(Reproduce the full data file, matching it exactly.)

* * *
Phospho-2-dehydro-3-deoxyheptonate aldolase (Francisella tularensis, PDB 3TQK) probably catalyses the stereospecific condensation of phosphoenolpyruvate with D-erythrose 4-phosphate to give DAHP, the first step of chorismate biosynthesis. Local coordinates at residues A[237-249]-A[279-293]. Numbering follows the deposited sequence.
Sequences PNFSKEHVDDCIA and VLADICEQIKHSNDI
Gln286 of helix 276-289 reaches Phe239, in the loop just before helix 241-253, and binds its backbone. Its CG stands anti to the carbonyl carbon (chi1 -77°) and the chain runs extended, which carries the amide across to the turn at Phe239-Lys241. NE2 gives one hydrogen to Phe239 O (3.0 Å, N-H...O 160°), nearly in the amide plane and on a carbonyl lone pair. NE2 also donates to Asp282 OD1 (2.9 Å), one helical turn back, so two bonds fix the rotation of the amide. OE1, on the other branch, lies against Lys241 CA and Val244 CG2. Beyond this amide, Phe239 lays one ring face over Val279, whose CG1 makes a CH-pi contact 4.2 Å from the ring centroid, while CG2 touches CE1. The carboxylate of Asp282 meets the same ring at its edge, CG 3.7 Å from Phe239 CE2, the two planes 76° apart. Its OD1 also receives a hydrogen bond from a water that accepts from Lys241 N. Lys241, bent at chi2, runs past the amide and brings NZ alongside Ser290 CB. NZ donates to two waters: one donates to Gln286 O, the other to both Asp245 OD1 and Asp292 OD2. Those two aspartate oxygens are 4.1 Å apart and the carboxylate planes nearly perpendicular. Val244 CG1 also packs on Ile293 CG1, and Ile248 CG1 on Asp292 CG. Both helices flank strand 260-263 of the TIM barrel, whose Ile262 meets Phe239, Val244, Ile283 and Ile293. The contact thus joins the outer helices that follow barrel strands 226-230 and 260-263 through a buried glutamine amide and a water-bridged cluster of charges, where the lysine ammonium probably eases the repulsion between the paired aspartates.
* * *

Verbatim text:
Phospho-2-dehydro-3-deoxyheptonate aldolase (Francisella tularensis, PDB 3TQK) probably catalyses the stereospecific condensation of phosphoenolpyruvate with D-erythrose 4-phosphate to give DAHP, the first step of chorismate biosynthesis. Local coordinates at residues A[237-249]-A[279-293]. Numbering follows the deposited sequence.
Sequences PNFSKEHVDDCIA and VLADICEQIKHSNDI
Gln286 of helix 276-289 reaches Phe239, in the loop just before helix 241-253, and binds its backbone. Its CG stands anti to the carbonyl carbon (chi1 -77°) and the chain runs extended, which carries the amide across to the turn at Phe239-Lys241. NE2 gives one hydrogen to Phe239 O (3.0 Å, N-H...O 160°), nearly in the amide plane and on a carbonyl lone pair. NE2 also donates to Asp282 OD1 (2.9 Å), one helical turn back, so two bonds fix the rotation of the amide. OE1, on the other branch, lies against Lys241 CA and Val244 CG2. Beyond this amide, Phe239 lays one ring face over Val279, whose CG1 makes a CH-pi contact 4.2 Å from the ring centroid, while CG2 touches CE1. The carboxylate of Asp282 meets the same ring at its edge, CG 3.7 Å from Phe239 CE2, the two planes 76° apart. Its OD1 also receives a hydrogen bond from a water that accepts from Lys241 N. Lys241, bent at chi2, runs past the amide and brings NZ alongside Ser290 CB. NZ donates to two waters: one donates to Gln286 O, the other to both Asp245 OD1 and Asp292 OD2. Those two aspartate oxygens are 4.1 Å apart and the carboxylate planes nearly perpendicular. Val244 CG1 also packs on Ile293 CG1, and Ile248 CG1 on Asp292 CG. Both helices flank strand 260-263 of the TIM barrel, whose Ile262 meets Phe239, Val244, Ile283 and Ile293. The contact thus joins the outer helices that follow barrel strands 226-230 and 260-263 through a buried glutamine amide and a water-bridged cluster of charges, where the lysine ammonium probably eases the repulsion between the paired aspartates.